Intervention Case

Skills System

Taking deliberate steps to trigger systematic transformation: How Liway helped make childcare a productive employment opportunity for the urban poor

This case study uses process tracing to estimate LIWAY’s impact on formalising and scaling the provision of childcare training in Addis Ababa.

The LIWAY team identified childcare as a dual-impact opportunity to improve the livelihoods of low-income women in Addis Ababa. On one hand, as the primary caregiver, accessible childcare services are necessary for allowing women to join the labour force. On the other hand, it presents an opportunity to create jobs for low-skilled women as caregivers who otherwise have limited opportunities for jobs and income either due to low educational attainment or low availability of jobs and other socio-cultural limitations. Two teams in LIWAY worked in the childcare sector in parallel, the labour team focused on inclusive access to childcare while the skills team’s work, which is the focus of this case study, was on improving the quality and supply of trained childcare workers.

LIWAY’s market analysis of childcare training showed a wide range of supporting functions and rules influencing the performance of the market. There were challenges related to the training provision such as training, teaching, and learning materials (TTLM), trainer capacity, and training facilities, as well as a lack of market-level support functions such as market linkages, information, and partnership and engagement. The team decided to focus on three interrelated constraints that it believed, if addressed, could have the most catalytic set of outcomes for the sector, these are – (1) poor quality of training curriculum; (2) poor connectivity to formal jobs; and (3) limited availability of training providers.

In response to these constraints, LIWAY designed a series of interventions sequentially:

  1. Partnership with NAVE training college to update the nanny training curriculum.
  2. Build partnerships between employment agencies and training providers so that trained nannies have formal access to better-quality jobs.
  3. Advocacy initiative to improve awareness about nanny training and encourage other training providers to offer this course.

The intervention has generated clear benefits for the trainees. 1,286 target beneficiaries have secured jobs following the training, most of whom were unemployed for a long time prior to joining the training. Nannies working in private households earn between 2,500 to 5,000 ETB (45 to 70 USD) and those working in childcare centres earn between 4,500 to 6,000 ETB (80 to 107 USD). LIWAY’s engagement in the sector has also started showing several early signs of systemic transformation, such as:

  • Lead partner NAVE has evolved into becoming an industry leader and change agent.
  • There are eight new training institutes offering the nanny training using training-of-trainer (ToT) and curriculum support from NAVE.
  • Training providers and employment agencies are collaborating to connect trainees to domestic and overseas job markets.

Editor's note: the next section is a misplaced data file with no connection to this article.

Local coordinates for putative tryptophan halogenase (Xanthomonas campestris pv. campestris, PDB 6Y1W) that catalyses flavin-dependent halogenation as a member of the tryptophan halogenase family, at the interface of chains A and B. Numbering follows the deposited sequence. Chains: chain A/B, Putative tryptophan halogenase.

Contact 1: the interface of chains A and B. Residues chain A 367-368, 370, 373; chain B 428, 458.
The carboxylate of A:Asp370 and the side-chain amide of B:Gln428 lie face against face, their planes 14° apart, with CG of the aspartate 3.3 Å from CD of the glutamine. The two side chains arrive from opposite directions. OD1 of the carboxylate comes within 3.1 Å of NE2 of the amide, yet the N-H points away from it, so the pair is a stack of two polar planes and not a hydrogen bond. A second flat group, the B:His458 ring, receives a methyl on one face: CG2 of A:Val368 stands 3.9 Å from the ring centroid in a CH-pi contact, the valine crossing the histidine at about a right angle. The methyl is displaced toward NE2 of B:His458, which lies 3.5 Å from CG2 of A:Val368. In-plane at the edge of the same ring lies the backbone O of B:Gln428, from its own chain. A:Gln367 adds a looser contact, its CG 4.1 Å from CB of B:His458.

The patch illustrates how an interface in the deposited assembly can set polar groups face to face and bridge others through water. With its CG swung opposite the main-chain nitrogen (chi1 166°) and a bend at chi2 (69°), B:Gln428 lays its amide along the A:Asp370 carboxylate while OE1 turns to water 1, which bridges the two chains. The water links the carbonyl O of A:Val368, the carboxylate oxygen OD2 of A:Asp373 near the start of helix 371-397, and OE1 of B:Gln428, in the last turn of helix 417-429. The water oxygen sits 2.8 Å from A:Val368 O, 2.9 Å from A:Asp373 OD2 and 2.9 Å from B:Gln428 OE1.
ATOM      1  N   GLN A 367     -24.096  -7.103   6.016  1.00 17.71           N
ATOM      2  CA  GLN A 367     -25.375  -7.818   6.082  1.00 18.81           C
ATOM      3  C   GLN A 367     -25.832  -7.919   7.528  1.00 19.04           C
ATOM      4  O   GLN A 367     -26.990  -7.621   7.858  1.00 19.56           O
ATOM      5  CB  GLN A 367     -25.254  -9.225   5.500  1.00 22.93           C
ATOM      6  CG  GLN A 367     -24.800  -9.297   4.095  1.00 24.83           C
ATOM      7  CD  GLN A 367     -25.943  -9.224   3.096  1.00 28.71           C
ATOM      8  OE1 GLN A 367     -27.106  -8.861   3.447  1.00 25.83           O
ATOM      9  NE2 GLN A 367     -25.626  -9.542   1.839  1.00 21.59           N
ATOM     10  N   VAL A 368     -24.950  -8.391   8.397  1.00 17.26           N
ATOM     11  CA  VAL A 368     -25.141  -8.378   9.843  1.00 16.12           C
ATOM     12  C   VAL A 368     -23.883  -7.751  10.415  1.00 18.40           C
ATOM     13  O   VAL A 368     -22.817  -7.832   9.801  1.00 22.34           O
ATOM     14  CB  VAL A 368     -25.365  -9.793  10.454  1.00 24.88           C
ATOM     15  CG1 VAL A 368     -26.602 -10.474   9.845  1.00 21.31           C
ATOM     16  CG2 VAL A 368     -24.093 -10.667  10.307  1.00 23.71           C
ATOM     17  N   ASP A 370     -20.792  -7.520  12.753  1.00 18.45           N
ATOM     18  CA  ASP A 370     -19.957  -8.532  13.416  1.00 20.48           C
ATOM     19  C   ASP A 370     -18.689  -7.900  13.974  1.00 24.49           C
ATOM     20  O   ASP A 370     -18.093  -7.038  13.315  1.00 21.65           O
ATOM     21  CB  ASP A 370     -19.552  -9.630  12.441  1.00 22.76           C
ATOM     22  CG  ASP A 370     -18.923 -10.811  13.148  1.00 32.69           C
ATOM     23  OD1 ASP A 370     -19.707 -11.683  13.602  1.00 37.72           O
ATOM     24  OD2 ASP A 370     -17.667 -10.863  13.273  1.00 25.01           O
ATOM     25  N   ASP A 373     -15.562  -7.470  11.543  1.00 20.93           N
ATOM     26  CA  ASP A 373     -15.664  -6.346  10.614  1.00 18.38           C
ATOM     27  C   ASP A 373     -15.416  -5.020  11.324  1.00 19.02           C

• Training institutes and employment agencies are jointly testing innovative financing models to make the training accessible to low-income women.
  • There is greater recognition of childcare as a formal profession and demand for the training has increased.

While the growing demand for care workers in the domestic and export markets provided critical stimulus for this intervention, LIWAY’s claim to the results is clear. LIWAY and its lead partner initiated or supported almost all the critical steps in how the market has grown, showing that these are attributable to LIWAY. The nanny training was unrecognised before LIWAY started working on it and brought it to everyone’s attention. There are/were no other programmes working on improving this training other than LIWAY, which means it is unlikely that this change would have happened without LIWAY support.

There is important learning for LIWAY and other MSD programmes in why this intervention has been able to generate these results:

  • Skilling needs to be market driven.
  • Building a bridge with employers is key to ensuring skilling leads to jobs.
  • MSD programmes need to be vigilant about the market to remain relevant and grow.
  • Crowding in rarely happens fortuitously, it needs deliberate effort.
  • MSD programmes should ‘Empower’, not ‘Indulge’ partners.
  • Cross-pollination within a programme can be an asset.

Nearly three years into the implementation, the childcare training market looks vastly different from what it was before. There is greater demand for the training, a greater number of training providers, a greater degree of partnerships and collaborations in the sector, and employees securing better-paid jobs, thus proving the viability of the model. However, it is still early days, so the programme will continue to evaluate how the market is evolving and how the partners adapt their activities to respond to market needs. But most importantly, in the coming months, LIWAY will continue to deepen its understanding of the impact, assess the viability of the revenue model, and improve quality assurance of the training to improve overall resilience of the model and ensure the programme’s impact can continue to multiply over time.